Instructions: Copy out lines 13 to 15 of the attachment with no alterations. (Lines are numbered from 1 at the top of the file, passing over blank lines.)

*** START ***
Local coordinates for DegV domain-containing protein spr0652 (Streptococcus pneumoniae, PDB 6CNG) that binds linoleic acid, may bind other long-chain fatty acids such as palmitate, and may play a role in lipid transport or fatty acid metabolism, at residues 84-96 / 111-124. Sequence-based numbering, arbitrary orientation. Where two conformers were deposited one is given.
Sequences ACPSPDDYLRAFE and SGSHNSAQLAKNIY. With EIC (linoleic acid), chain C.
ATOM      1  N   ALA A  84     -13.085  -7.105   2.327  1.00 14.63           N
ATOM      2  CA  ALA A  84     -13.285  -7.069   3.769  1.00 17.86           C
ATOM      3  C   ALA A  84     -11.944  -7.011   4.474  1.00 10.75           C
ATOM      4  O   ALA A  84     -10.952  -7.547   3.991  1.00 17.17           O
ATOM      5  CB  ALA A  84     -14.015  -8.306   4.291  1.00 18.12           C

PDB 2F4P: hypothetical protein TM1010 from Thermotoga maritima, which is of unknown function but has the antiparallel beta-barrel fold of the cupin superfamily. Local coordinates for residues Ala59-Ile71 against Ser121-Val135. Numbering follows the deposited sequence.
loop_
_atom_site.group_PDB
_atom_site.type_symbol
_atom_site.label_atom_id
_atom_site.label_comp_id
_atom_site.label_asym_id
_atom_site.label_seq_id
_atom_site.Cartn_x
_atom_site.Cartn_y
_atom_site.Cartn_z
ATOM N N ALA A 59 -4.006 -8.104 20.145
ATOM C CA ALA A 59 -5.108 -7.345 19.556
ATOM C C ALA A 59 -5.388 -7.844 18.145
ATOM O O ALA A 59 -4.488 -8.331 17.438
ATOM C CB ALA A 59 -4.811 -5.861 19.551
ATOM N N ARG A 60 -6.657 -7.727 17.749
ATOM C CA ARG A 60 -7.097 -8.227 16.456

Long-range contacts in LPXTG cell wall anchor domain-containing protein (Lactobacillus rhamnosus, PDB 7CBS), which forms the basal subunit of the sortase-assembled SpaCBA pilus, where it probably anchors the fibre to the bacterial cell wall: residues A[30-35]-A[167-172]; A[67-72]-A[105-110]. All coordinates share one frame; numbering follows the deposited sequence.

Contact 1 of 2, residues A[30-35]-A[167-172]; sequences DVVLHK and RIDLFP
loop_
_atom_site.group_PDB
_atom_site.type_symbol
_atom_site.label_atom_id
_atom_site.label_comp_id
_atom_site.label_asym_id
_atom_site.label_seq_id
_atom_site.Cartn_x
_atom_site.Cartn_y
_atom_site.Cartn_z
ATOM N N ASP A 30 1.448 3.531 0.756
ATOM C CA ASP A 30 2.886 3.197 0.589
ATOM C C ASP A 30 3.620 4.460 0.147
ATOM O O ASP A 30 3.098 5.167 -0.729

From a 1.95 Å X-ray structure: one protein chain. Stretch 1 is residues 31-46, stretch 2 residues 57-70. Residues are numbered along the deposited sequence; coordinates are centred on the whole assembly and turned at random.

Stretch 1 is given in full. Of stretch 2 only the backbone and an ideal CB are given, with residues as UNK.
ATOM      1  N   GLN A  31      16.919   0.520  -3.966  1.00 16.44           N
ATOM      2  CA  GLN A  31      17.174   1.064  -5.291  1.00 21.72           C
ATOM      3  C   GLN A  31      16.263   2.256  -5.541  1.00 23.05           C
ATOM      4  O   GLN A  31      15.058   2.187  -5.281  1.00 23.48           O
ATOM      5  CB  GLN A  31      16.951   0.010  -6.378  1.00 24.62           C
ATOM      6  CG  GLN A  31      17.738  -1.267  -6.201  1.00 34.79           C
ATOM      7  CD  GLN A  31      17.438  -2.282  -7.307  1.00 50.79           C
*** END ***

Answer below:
_atom_site.label_comp_id
_atom_site.label_asym_id
_atom_site.label_seq_id